One additional point: be sure your door is open to the questions andconcerns of your employees and encourage them to come to you with anyproblems they encounter with the metrics you’ve chosen.

Using Metrics to ManageOnce you establish your business metrics, what do you do next?

The first data you collect will establish a baseline performance for thebusiness, unit, or process. This is the level against which you’ll compare

all future performance so you cananswer questions such as “Have weimproved?” and “By how much?”

Having a firm grasp on whereyou are now also lets you establishrealistic goals for the future, where youwant to be by when. There are many

ways to set the goal. One is benchmarking, doing research within andbeyond your company to identify the best-possible performance level outthere now. Then you compare your current level and the best-possiblelevel to quantify the goal you want to close.

Another way to quantify goals is to simply crunch the numbers tosee what performance level you have to achieve to be competitive. Forexample, if you know that inventory costs of a certain dollar level are tied

Six Sigma for Small Business36

Baseline A standard for com-parisons, a reference for meas-uring progress in improving aprocess, usually to differentiatebetween a current state and afuture state.

Page 53: Six sigma for small business

to products that are not priced competitively, the market will tell you howmuch you have to reduce inventory costs to achieve a competitive price.

A third way to establish goals isto use process data to compare currentprocess performance against what’sacceptable to customers. This is calledestablishing process capability.

To quantify goals and measureperformance, we use numbers. To bet-ter understand those numbers, we use statistics. So, in the next few pages,I’ll explain the essentials as briefly and simply as possible.

A Little StatisticsWe start with a concept basic to Six Sigma—sigma. You’ll recall that sigmais a term used in statistics for standard deviation, an indication of thedegree of variation in a set of measurements or a process. So, now we needto discuss standard deviation and variation.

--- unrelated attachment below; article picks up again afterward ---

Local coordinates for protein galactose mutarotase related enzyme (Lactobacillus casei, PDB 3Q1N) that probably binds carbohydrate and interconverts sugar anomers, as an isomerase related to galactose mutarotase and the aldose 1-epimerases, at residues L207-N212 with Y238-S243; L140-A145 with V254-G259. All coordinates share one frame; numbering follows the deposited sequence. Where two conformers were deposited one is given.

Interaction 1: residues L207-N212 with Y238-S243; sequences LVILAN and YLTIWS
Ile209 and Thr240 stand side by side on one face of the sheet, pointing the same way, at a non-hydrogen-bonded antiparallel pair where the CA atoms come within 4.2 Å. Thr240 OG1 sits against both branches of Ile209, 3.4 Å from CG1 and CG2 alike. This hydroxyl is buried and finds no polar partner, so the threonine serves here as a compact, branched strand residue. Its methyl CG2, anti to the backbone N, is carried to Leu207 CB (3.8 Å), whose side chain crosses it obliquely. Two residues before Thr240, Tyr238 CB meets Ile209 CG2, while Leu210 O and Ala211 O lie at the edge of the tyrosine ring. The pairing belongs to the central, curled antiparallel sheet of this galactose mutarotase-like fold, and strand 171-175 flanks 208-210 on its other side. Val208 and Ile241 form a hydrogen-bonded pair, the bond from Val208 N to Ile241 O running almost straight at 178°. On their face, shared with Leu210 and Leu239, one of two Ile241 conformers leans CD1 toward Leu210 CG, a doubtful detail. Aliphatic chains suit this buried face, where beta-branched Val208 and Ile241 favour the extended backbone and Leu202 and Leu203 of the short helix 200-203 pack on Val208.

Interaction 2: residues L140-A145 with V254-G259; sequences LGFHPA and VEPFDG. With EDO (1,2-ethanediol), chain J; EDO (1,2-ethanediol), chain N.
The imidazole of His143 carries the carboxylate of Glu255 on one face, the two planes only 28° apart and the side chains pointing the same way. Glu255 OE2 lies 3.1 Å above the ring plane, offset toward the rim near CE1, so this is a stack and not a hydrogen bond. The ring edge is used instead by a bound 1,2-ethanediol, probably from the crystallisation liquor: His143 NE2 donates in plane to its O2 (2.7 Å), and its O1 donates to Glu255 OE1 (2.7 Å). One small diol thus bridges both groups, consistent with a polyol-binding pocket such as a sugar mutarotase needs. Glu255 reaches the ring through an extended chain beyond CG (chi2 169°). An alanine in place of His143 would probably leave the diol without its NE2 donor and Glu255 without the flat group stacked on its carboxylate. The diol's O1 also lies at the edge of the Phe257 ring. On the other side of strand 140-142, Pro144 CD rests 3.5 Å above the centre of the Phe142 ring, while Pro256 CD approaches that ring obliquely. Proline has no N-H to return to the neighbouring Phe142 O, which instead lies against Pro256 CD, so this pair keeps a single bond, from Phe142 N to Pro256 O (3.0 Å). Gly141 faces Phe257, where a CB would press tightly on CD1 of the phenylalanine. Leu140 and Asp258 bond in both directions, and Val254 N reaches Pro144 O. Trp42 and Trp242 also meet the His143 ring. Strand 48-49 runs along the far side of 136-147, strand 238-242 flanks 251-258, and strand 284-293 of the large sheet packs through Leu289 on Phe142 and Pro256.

VariationVariation is “any quantifiable difference between individual measure-ments.” When you improve a process, you should be reducing variation,so you can meet customer expectations more consistently. But to reduceit, you’ve got to be able to measure it.

There are several ways to measure variation, each with advantages anddisadvantages. We’ll discuss these methods by suing them in an example.

Your company produces widgets. There are two assembly lines, Aand B. You want to reduce the variation in assembly times, so that theworkers who package the widgets can work most efficiently—not waitingwhen widgets arrive late, not falling behind when widgets start piling up,and not feeling pressured to work so quickly that they make mistakes. Totrack assembly times, you gather the following data:

Process A: 3.7, 6.5, 3.2, 3.2, 5.7, 7.4, 5.7, 7.7, 4.2, 2.9Process B: 4.7, 5.3, 4.7, 5.4, 4.7, 4.4, 4.7, 5.8, 4.2, 5.7

Defining Key Business Metrics for Six Sigma 37

Benchmarking Comparing aprocess, product, or serviceagainst the “best in class” soyou can gauge what’s possibleand identify ways to improveyour business.

Page 54: Six sigma for small business

We can compare those results from the two processes in severalways, using common statistical concepts. (In reality, we would probablycollect more than 10 sample values, but that’s enough for this example.)

We can use the mean. The means would be 5.02 minutes for line Aand 4.96 minutes for line B. Their means are very similar. They don’t showwhich process varies more.

We can also use the median (the midpoint in our range of data). It’s4.95 for line A and 4.7 for line B. Again, the two values are close. Again,they don’t show which process varies more

We can also use the mode (the value that occurs most often). Itwould be either 3.2 (two times) or 5.7 (two times) for line A and 4.7 (four

times) for B. So, we can compare 3.2and 4.7 or 5.7 and 4.7. Either way, themode doesn’t help us much here.